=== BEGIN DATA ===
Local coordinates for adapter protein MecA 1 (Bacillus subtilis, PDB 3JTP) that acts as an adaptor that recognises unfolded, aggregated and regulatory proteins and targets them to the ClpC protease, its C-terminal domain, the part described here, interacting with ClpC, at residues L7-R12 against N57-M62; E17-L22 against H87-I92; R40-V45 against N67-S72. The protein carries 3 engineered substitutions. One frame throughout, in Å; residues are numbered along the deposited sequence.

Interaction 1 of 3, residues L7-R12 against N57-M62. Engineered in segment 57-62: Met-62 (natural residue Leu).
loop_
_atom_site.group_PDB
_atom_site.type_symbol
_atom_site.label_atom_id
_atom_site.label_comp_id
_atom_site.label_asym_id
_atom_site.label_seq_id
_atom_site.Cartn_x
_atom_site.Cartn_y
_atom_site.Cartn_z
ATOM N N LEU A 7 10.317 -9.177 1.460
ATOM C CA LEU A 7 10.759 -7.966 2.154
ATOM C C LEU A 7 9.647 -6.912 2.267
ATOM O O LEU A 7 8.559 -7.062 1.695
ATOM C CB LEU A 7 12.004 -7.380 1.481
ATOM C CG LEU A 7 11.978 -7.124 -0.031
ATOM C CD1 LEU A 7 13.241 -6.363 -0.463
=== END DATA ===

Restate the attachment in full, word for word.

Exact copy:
Local coordinates for adapter protein MecA 1 (Bacillus subtilis, PDB 3JTP) that acts as an adaptor that recognises unfolded, aggregated and regulatory proteins and targets them to the ClpC protease, its C-terminal domain, the part described here, interacting with ClpC, at residues L7-R12 against N57-M62; E17-L22 against H87-I92; R40-V45 against N67-S72. The protein carries 3 engineered substitutions. One frame throughout, in Å; residues are numbered along the deposited sequence.

Interaction 1 of 3, residues L7-R12 against N57-M62. Engineered in segment 57-62: Met-62 (natural residue Leu).
loop_
_atom_site.group_PDB
_atom_site.type_symbol
_atom_site.label_atom_id
_atom_site.label_comp_id
_atom_site.label_asym_id
_atom_site.label_seq_id
_atom_site.Cartn_x
_atom_site.Cartn_y
_atom_site.Cartn_z
ATOM N N LEU A 7 10.317 -9.177 1.460
ATOM C CA LEU A 7 10.759 -7.966 2.154
ATOM C C LEU A 7 9.647 -6.912 2.267
ATOM O O LEU A 7 8.559 -7.062 1.695
ATOM C CB LEU A 7 12.004 -7.380 1.481
ATOM C CG LEU A 7 11.978 -7.124 -0.031
ATOM C CD1 LEU A 7 13.241 -6.363 -0.463